Hulk Hogan Testifies About His Make-Believe 10-Inch Penis

The former wrestler testified in court Tuesday that he was playing a character and often embellished his stories on TV and radio appearances.

Hulk Hogan testified Tuesday that the sexually explicit interviews he did on TMZ and various radio shows — including discussing the length of his penis — were done in his wrestler persona and didn't reflect his real-life self.

After playing audio clips from the Bubba The Love Sponge Show and the Howard Stern Show where Hogan — whose real name is Terry Bollea — discussed his sex life, Gawker's lawyer, Michael Sullivan, asked the former wrestler if he in fact said those things.

"I do not have a 10-inch penis," Hogan said, referring to an interview he did in character. "Terry Bollea's penis is not 10 inches."

"I was totally Hulk Hogan [during the interviews] because I wasn't at home in my private house," Hogan said.

Hogan is suing Gawker Media for $100 million for publishing a video, without his consent, showing him having sex with Bubba The Love Sponge's wife, Heather Clem. It causes him "severe emotional distress and harm," his lawyers said, though Gawker's lawyers on Tuesday sought to portray Hogan as someone who was comfortable discussing his sexual escapades.

In the second day of trial, Hogan said "Hulk Hogan" gave up his privacy "as soon as he walked out the door." He insisted that the character he portrayed was a public figure, and that his real identity, Terry Bollea, is private.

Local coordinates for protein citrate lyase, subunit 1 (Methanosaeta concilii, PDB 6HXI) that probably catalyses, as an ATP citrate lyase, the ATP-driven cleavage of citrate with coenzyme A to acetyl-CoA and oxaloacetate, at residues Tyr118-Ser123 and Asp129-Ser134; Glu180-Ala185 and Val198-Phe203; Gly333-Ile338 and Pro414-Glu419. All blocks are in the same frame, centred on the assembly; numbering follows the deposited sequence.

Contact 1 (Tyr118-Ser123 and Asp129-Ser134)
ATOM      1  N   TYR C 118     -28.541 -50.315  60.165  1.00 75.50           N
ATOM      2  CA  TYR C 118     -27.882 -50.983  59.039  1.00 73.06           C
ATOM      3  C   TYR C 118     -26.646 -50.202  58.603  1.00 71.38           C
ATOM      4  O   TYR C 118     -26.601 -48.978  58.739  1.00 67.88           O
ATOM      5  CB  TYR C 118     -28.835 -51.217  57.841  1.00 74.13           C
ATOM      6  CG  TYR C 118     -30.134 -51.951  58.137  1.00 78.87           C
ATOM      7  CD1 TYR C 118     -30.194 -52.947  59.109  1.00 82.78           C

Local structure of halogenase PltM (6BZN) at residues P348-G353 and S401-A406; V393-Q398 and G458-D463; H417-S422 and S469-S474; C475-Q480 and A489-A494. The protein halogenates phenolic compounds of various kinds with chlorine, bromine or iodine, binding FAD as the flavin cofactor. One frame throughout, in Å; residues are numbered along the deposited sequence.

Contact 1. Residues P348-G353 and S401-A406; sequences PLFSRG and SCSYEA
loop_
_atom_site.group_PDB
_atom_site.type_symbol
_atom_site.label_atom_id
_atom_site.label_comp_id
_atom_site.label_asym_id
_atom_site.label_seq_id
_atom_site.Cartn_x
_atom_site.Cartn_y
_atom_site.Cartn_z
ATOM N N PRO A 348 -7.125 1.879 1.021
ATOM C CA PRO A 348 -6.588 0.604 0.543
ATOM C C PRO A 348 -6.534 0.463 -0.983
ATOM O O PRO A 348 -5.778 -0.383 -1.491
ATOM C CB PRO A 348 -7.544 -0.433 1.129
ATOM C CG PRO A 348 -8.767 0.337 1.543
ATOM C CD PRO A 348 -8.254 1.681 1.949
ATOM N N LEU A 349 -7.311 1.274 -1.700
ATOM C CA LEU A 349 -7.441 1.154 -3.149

He said that when conducting interviews, he took "artistic liberty" as his wrestler character. He said he embellished his stories, often exaggerating or sometimes lying.

The second witness to take the stand Tuesday was Hogan's former publicist, Jules Wortman, who said she booked her client on shows as Hulk Hogan and not Terry Bollea.

Hogan said he did not have an expectation of privacy for his character and didn't have a problem with media outlets discussing the existence of a sex tape.

He said it was when Gawker posted a 90-second clip of the tape his "life was turned upside down."

"I never had a problem with the article," Hogan testified. "My problem is the videotape. It's on the Internet. It lives forever."

Hogan reiterated what he said in court yesterday, that he suffered and felt humiliated once the tape was released.

" I haven't been able to get myself back up since the Gawker sex tape," Hogan said. "I'm not the same person since all this craziness happened."

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